WOMEN IN TECHNOLOGY

Antonellis: Industry ‘Captain’ In Every Sense

Darcy Antonellis, head of tech ops at Warner Bros., has earned her stripes through stints at CBS in both news and sports (including winning two technical Emmys) before joining Warner where she oversaw the move from analog to digital distribution. Now, she’s the first recipient of TVNewsCheck’s Women in Technology Leadership Award.

Buried deep in Darcy Antonellis’ resume is a small but vital detail, the kind that brings an entire life into focus.

Antonellis, the president of Warner Bros. technical operations and the recipient of TVNewsCheck’s first Women in Technology Leadership Award, has plenty on that resume.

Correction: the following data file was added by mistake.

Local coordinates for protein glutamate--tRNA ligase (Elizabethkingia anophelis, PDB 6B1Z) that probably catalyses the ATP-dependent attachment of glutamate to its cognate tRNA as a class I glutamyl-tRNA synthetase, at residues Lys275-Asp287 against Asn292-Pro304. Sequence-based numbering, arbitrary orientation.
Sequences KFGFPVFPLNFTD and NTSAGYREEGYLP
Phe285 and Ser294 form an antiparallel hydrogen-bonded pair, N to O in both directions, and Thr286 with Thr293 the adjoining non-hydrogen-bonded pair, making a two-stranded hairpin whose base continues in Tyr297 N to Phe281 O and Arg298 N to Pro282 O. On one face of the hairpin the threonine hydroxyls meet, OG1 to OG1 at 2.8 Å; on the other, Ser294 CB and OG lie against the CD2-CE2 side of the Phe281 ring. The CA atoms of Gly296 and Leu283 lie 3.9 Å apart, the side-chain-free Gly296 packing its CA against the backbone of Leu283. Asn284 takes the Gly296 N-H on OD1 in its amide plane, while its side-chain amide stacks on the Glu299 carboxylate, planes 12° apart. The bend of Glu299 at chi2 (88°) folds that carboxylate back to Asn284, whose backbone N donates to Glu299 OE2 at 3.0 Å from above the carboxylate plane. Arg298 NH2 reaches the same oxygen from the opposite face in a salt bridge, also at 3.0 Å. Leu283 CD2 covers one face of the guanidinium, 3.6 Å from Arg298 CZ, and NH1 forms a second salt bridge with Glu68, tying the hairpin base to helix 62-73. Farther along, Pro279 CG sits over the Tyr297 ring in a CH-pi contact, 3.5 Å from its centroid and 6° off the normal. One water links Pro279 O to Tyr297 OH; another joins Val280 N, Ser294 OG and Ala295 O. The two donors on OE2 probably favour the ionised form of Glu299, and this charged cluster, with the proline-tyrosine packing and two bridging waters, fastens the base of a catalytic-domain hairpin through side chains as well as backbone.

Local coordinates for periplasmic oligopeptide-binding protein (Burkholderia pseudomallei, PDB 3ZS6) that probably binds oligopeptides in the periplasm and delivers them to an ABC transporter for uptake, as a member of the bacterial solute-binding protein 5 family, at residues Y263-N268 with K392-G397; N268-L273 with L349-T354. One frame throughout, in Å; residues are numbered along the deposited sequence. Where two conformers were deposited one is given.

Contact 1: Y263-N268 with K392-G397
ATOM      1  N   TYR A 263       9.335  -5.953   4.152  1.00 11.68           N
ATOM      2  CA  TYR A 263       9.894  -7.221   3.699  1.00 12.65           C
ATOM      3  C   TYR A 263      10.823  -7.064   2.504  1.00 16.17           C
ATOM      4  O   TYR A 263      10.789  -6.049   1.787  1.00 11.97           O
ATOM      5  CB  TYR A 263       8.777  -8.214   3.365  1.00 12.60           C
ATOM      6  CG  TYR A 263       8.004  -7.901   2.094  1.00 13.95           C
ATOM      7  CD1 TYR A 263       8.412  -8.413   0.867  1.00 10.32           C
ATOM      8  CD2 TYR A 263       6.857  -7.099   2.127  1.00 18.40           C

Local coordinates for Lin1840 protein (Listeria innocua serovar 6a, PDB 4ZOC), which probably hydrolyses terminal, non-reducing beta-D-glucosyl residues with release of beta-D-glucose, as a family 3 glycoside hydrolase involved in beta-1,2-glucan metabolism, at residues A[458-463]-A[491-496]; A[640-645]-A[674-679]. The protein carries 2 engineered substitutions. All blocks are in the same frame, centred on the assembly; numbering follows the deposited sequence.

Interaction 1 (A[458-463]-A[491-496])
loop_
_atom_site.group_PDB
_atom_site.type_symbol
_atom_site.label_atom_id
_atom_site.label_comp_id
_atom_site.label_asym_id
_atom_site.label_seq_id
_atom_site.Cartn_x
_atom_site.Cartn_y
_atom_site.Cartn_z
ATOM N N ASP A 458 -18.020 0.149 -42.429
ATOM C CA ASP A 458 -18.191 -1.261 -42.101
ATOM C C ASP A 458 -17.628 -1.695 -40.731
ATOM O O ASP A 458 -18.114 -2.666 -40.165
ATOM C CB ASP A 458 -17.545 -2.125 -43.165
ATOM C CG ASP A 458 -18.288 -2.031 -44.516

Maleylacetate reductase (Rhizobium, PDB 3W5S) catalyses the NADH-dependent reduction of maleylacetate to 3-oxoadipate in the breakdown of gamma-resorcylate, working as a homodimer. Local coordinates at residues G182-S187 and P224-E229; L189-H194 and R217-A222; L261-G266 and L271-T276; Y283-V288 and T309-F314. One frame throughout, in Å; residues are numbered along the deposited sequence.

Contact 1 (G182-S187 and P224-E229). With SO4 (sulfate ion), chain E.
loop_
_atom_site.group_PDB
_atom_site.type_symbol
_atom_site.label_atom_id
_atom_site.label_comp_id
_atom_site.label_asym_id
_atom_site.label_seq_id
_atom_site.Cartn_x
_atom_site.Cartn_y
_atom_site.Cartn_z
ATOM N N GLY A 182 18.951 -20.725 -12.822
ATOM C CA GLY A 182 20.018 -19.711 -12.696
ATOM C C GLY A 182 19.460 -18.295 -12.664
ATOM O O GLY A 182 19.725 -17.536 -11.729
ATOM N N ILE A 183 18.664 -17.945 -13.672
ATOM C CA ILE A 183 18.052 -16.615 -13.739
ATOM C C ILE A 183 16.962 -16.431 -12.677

She has run news engineering operations for CBS in Washington, and in wartime Kuwait. She has worked on three Olympics for CBS Sports and has won two technical Emmys. She is widely considered one of the industry’s leading architects of digital production facilities and one of its most ardent and capable combatants against piracy.

So it might seem to many an afterthought that she also holds a ship captain’s license to pilot 100-ton vessels. An avid boater since her 20s, Antonellis got the license to advance a hobby, but it provided the perfect metaphor for her leadership skills and for a career that has often involved navigating uncharted digital waters.

“What’s most satisfying about my job now is because the industry is in the midst of massive transformation, a number of decisions that we make set a strategy that may have implications in the near and long terms,” Antonellis says.